Typically when we avoid, we attempt to detach from an experience, often distancing to a point
of numbness. We avoid in an attempt to remove ourselves from the unpleasantness of
whatever is happening.
It makes sense why we do this. Our brain is evolutionarily wired to keep us safe. It encourages us to escape uncomfortable feelings and sensations. Regardless of what feelings we’re trying to avoid, whether it be pain, anxiety, or depression, the desire to escape is
driven by a cycle of fear that limits our awareness and ultimately entangles us deeper into a
pattern of suffering.
Instead of avoiding, we can learn to shift our perspective to witnessing instead of engaging.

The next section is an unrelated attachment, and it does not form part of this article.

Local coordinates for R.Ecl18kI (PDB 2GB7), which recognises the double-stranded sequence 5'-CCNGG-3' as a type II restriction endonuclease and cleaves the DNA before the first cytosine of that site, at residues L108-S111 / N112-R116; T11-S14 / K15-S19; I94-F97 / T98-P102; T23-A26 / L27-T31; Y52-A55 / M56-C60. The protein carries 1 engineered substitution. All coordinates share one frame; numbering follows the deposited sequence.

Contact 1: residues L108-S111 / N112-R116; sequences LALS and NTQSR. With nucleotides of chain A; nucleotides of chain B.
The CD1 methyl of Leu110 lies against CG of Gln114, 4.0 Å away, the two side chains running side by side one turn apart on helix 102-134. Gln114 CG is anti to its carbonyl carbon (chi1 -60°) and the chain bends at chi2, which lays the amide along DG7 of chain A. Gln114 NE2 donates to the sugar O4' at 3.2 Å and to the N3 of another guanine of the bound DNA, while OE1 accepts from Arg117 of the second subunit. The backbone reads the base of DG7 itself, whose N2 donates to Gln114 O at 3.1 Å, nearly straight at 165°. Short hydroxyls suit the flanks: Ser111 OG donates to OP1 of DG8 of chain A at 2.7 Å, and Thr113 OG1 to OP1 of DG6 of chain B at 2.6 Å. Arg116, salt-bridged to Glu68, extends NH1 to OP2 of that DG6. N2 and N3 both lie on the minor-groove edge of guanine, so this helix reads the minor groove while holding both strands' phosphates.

The practice is one of ‘reperceiving.’ It’s an exercise of elevated awareness that helps us gain
the distance avoidance provides, without the build-up of negative affect and tension. Instead of
intensifying future suffering through avoidance, reperceiving creates a shift to greater clarity.
We learn to change our relationship with the content of our thoughts, becoming an observer
instead of an actor in our inner commentary. We become less controlled by particular
emotions, and thereby less likely to act out maladaptive coping patterns that tend to perpetuate negative emotions. In a moment of distress, we can choose to escape the emotions through avoidance, or change our relationship to them through repreceiving.
Are you willing to become the observer and flip the script?
Feelings of discomfort are inevitable and the thought of running from them forever,
is not only exhausting, but painful in itself.